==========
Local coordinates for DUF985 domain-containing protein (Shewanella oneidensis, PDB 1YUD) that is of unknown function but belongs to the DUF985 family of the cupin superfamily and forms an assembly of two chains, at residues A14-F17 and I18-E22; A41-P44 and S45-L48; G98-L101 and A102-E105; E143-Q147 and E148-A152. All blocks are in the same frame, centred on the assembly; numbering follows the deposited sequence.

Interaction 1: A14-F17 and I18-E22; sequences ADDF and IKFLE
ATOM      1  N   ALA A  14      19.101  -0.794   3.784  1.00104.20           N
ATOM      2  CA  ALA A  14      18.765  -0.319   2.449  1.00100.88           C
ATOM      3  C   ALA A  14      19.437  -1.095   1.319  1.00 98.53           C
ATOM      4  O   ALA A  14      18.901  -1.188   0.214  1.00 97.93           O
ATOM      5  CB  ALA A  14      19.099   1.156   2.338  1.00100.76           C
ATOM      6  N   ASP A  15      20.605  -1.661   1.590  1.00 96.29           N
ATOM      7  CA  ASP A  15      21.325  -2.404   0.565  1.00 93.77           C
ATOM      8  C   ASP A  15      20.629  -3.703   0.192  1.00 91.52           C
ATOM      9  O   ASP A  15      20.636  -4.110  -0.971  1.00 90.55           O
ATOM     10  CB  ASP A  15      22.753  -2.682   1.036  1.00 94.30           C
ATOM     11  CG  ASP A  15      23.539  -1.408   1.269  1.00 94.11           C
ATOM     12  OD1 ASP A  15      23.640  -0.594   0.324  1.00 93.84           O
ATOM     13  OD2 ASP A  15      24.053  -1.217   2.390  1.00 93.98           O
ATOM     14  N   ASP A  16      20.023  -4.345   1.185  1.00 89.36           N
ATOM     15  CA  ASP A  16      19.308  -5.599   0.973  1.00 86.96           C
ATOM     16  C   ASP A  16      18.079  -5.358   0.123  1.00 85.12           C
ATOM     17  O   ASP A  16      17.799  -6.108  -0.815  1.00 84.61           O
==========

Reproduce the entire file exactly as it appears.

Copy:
Local coordinates for DUF985 domain-containing protein (Shewanella oneidensis, PDB 1YUD) that is of unknown function but belongs to the DUF985 family of the cupin superfamily and forms an assembly of two chains, at residues A14-F17 and I18-E22; A41-P44 and S45-L48; G98-L101 and A102-E105; E143-Q147 and E148-A152. All blocks are in the same frame, centred on the assembly; numbering follows the deposited sequence.

Interaction 1: A14-F17 and I18-E22; sequences ADDF and IKFLE
ATOM      1  N   ALA A  14      19.101  -0.794   3.784  1.00104.20           N
ATOM      2  CA  ALA A  14      18.765  -0.319   2.449  1.00100.88           C
ATOM      3  C   ALA A  14      19.437  -1.095   1.319  1.00 98.53           C
ATOM      4  O   ALA A  14      18.901  -1.188   0.214  1.00 97.93           O
ATOM      5  CB  ALA A  14      19.099   1.156   2.338  1.00100.76           C
ATOM      6  N   ASP A  15      20.605  -1.661   1.590  1.00 96.29           N
ATOM      7  CA  ASP A  15      21.325  -2.404   0.565  1.00 93.77           C
ATOM      8  C   ASP A  15      20.629  -3.703   0.192  1.00 91.52           C
ATOM      9  O   ASP A  15      20.636  -4.110  -0.971  1.00 90.55           O
ATOM     10  CB  ASP A  15      22.753  -2.682   1.036  1.00 94.30           C
ATOM     11  CG  ASP A  15      23.539  -1.408   1.269  1.00 94.11           C
ATOM     12  OD1 ASP A  15      23.640  -0.594   0.324  1.00 93.84           O
ATOM     13  OD2 ASP A  15      24.053  -1.217   2.390  1.00 93.98           O
ATOM     14  N   ASP A  16      20.023  -4.345   1.185  1.00 89.36           N
ATOM     15  CA  ASP A  16      19.308  -5.599   0.973  1.00 86.96           C
ATOM     16  C   ASP A  16      18.079  -5.358   0.123  1.00 85.12           C
ATOM     17  O   ASP A  16      17.799  -6.108  -0.815  1.00 84.61           O